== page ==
Monday, July 25, 2016

Reblog: 5 Things Friday Night Lights Can Teach Us About Writing

     As writers, we gain inspiration from many different places. We read, read, then read a little bit more, exploring the authors and genres that influence our writing.  We have shelves filled with books about writing, showing us examples of how to perfect our stories and develop genuine characters with whom our readers can relate. What about other sources of fiction and nonfiction, such as television? Could great storylines in our favorite shows help us to write more effectively?
     Feast your eyes on this article from Writers Digest, which offers tips to create memorable characters and themes within our fiction writing through great television. An added bonus: they include a list of other television shows (one of my all-time favorites made the cut!) that may help to enhance our writing in a variety of ways:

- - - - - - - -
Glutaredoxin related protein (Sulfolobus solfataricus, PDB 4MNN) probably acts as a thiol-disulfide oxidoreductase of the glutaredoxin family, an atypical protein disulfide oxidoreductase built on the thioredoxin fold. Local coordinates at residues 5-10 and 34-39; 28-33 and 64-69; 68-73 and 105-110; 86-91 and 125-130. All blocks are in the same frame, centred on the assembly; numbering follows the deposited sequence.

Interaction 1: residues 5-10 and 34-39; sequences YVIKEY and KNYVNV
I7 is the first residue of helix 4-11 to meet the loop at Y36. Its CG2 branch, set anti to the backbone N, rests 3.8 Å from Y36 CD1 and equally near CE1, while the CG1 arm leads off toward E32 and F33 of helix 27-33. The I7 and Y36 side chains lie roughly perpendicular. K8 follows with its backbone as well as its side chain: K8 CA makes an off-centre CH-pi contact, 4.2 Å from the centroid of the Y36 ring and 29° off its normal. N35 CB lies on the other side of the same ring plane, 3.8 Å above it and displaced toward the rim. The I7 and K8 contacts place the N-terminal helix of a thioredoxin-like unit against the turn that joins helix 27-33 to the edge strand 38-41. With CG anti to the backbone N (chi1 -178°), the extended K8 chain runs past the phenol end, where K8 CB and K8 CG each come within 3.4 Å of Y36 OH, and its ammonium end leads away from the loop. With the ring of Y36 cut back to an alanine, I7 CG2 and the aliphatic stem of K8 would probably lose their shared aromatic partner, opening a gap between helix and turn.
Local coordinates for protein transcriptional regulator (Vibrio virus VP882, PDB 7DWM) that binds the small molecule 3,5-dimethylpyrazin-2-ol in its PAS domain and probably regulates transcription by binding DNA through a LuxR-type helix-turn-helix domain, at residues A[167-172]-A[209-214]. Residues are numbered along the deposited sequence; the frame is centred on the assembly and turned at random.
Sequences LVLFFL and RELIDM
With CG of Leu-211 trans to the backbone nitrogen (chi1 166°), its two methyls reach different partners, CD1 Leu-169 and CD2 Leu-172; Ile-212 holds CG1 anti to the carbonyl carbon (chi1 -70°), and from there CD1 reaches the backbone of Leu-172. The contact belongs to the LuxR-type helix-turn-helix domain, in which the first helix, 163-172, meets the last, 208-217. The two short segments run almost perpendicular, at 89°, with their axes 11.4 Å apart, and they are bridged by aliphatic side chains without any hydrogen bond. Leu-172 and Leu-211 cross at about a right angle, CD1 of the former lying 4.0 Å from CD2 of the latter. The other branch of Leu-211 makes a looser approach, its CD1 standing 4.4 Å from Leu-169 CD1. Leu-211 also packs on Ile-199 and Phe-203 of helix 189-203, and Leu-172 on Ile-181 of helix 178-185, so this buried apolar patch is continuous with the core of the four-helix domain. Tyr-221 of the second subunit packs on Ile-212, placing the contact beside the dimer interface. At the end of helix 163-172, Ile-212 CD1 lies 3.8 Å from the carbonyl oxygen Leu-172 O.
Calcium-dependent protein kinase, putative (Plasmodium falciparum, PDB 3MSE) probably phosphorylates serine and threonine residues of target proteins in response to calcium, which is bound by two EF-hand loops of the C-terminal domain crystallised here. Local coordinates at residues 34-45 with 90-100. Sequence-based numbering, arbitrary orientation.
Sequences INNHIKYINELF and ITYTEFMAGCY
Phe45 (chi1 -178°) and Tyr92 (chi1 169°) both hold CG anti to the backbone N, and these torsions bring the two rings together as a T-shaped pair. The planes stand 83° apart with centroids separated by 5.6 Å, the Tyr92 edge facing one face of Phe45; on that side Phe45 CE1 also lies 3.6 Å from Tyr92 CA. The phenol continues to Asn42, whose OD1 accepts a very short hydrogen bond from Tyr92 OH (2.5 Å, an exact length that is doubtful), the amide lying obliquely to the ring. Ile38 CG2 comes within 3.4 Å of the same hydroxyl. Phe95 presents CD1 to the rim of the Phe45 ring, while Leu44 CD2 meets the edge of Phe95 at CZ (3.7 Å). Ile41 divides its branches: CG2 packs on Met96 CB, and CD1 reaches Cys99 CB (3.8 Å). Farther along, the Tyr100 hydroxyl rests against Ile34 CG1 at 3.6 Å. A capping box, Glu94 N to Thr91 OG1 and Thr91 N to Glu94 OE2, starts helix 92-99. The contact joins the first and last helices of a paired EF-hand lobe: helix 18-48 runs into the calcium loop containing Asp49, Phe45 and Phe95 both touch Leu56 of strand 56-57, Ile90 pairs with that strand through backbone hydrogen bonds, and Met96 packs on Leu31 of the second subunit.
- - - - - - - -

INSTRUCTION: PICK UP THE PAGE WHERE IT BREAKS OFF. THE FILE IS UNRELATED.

"I think the general consensus among those writers who teach the craft is that you must read—and read widely—about the craft of writing, particularly those authors who write in your genre. But I think there’s a lot you can learn about writing from other mediums, too. Specifically television. Every other Monday, I’ll bring you takeaways from some of the best television shows out there. These are meant to be specific concepts, themes, techniques, etc., that a writer can learn from the show."   

To continue reading this article, click on the link below:

Tuesday, July 19, 2016

Southeastern Writers Workshop 2016 Highlights

    The 2016 Writers Workshop, held June 17-21 at the beautiful Epworth by the Sea, had something to offer everyone. Attendees, from first-timers to experienced alumni, were guided and instructed in a wide range of topics each day, including: fiction and non-fiction writing strategies, screenwriting, commercial writing, the publishing process, submitting a manuscript to an agent, and social media do's and don'ts.